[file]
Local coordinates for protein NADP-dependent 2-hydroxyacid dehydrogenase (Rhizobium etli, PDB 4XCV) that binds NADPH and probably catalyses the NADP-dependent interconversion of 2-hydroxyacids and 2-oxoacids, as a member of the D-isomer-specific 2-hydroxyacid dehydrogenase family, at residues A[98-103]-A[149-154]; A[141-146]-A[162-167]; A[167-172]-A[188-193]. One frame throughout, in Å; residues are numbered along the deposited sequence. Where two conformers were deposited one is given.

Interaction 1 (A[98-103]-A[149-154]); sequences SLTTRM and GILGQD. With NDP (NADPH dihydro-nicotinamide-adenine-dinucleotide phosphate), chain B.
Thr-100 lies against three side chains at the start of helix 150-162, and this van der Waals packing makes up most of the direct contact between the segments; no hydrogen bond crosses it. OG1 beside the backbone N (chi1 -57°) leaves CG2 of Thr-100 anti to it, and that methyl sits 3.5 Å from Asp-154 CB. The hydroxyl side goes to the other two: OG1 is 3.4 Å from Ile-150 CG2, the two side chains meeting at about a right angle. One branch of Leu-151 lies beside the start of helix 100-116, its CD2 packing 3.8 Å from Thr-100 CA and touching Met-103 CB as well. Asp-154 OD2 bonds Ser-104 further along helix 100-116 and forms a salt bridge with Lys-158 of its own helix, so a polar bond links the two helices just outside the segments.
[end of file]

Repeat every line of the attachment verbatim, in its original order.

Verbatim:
Local coordinates for protein NADP-dependent 2-hydroxyacid dehydrogenase (Rhizobium etli, PDB 4XCV) that binds NADPH and probably catalyses the NADP-dependent interconversion of 2-hydroxyacids and 2-oxoacids, as a member of the D-isomer-specific 2-hydroxyacid dehydrogenase family, at residues A[98-103]-A[149-154]; A[141-146]-A[162-167]; A[167-172]-A[188-193]. One frame throughout, in Å; residues are numbered along the deposited sequence. Where two conformers were deposited one is given.

Interaction 1 (A[98-103]-A[149-154]); sequences SLTTRM and GILGQD. With NDP (NADPH dihydro-nicotinamide-adenine-dinucleotide phosphate), chain B.
Thr-100 lies against three side chains at the start of helix 150-162, and this van der Waals packing makes up most of the direct contact between the segments; no hydrogen bond crosses it. OG1 beside the backbone N (chi1 -57°) leaves CG2 of Thr-100 anti to it, and that methyl sits 3.5 Å from Asp-154 CB. The hydroxyl side goes to the other two: OG1 is 3.4 Å from Ile-150 CG2, the two side chains meeting at about a right angle. One branch of Leu-151 lies beside the start of helix 100-116, its CD2 packing 3.8 Å from Thr-100 CA and touching Met-103 CB as well. Asp-154 OD2 bonds Ser-104 further along helix 100-116 and forms a salt bridge with Lys-158 of its own helix, so a polar bond links the two helices just outside the segments.